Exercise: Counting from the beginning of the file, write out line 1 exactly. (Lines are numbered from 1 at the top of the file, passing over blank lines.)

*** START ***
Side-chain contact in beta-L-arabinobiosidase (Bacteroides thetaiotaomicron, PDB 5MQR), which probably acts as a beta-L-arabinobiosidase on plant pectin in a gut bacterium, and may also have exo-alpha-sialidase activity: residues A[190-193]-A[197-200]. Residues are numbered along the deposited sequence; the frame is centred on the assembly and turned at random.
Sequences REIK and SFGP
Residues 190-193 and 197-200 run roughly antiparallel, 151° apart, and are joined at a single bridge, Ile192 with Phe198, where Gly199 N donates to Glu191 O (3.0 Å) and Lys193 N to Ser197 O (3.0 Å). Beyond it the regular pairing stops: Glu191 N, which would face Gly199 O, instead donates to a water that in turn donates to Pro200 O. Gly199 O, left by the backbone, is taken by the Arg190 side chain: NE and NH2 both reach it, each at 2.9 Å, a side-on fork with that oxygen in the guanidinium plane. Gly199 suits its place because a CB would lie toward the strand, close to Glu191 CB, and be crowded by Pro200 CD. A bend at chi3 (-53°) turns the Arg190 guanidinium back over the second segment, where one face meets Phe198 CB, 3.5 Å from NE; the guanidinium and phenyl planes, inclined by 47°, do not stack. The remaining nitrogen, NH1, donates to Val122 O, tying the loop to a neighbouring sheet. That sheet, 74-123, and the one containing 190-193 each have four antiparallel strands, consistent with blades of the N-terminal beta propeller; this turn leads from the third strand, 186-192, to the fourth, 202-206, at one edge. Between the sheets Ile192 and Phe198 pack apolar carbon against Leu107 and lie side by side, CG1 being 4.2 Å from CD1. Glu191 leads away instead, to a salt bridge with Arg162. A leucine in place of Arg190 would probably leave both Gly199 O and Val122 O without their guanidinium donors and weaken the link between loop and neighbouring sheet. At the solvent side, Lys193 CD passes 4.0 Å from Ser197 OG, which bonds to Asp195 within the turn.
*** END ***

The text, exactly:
Side-chain contact in beta-L-arabinobiosidase (Bacteroides thetaiotaomicron, PDB 5MQR), which probably acts as a beta-L-arabinobiosidase on plant pectin in a gut bacterium, and may also have exo-alpha-sialidase activity: residues A[190-193]-A[197-200]. Residues are numbered along the deposited sequence; the frame is centred on the assembly and turned at random.